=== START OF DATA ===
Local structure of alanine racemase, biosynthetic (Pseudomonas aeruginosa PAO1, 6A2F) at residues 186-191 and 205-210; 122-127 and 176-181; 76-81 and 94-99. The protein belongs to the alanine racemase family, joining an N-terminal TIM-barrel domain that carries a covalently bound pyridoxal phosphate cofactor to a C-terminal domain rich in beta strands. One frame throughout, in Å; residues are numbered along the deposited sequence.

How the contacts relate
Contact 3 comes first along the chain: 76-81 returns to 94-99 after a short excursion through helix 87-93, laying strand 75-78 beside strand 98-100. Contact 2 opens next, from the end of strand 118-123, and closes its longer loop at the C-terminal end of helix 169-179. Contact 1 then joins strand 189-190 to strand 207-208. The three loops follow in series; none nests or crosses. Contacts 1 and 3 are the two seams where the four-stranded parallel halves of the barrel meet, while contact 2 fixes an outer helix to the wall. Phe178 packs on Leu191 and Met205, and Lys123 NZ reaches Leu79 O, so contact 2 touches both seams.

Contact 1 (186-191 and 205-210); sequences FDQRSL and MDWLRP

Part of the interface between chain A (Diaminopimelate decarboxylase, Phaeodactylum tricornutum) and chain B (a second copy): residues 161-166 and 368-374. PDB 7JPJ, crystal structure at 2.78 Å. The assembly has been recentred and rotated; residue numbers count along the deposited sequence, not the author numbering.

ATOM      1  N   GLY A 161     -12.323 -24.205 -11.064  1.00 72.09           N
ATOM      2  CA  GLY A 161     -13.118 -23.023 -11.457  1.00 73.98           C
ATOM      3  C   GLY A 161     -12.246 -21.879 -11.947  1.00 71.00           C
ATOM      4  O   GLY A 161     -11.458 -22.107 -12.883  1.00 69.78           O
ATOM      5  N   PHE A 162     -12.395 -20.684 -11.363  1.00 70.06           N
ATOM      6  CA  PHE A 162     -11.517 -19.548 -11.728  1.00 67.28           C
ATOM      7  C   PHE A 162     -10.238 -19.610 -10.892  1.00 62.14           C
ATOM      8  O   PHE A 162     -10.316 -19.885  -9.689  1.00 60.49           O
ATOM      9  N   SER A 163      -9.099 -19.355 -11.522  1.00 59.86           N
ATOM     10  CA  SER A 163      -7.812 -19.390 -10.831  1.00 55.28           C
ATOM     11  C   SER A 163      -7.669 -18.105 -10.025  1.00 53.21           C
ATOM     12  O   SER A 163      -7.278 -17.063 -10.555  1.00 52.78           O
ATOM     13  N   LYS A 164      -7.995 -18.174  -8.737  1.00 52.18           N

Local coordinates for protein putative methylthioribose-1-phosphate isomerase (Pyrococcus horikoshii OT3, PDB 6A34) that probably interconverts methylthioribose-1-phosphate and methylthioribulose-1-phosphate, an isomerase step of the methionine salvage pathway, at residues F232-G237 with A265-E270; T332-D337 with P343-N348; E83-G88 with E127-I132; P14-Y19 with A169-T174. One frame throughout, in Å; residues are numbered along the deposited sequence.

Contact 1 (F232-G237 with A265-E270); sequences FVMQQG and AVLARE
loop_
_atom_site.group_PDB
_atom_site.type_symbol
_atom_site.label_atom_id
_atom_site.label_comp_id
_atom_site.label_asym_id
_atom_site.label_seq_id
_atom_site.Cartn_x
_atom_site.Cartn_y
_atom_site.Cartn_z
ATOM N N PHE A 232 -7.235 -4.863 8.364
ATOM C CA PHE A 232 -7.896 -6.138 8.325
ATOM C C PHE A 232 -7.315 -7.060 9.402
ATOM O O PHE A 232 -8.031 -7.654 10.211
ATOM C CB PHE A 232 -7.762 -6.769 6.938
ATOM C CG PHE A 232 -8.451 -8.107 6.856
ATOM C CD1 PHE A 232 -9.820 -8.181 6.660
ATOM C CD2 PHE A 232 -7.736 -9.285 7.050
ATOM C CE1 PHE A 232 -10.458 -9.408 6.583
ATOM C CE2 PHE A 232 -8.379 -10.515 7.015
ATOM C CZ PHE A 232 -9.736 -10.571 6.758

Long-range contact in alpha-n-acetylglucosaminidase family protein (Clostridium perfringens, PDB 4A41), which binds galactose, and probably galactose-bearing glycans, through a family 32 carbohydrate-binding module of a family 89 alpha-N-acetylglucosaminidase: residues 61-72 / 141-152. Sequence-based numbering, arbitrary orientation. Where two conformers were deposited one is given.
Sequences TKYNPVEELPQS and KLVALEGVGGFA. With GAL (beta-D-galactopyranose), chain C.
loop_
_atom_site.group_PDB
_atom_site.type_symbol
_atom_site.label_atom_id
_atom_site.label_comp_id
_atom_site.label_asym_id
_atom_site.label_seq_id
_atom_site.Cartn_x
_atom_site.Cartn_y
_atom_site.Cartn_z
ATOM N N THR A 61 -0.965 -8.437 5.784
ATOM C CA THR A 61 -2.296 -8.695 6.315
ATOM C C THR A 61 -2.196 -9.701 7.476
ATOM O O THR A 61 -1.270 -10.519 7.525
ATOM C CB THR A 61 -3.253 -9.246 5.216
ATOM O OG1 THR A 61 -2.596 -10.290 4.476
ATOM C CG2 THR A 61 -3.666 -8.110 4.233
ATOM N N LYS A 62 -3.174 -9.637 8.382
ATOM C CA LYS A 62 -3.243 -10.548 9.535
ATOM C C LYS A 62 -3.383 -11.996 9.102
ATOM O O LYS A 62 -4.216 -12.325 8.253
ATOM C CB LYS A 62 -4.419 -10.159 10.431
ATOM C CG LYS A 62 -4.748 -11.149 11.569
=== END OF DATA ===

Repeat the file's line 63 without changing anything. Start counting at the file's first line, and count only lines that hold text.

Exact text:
ATOM C C LYS A 62 -3.383 -11.996 9.102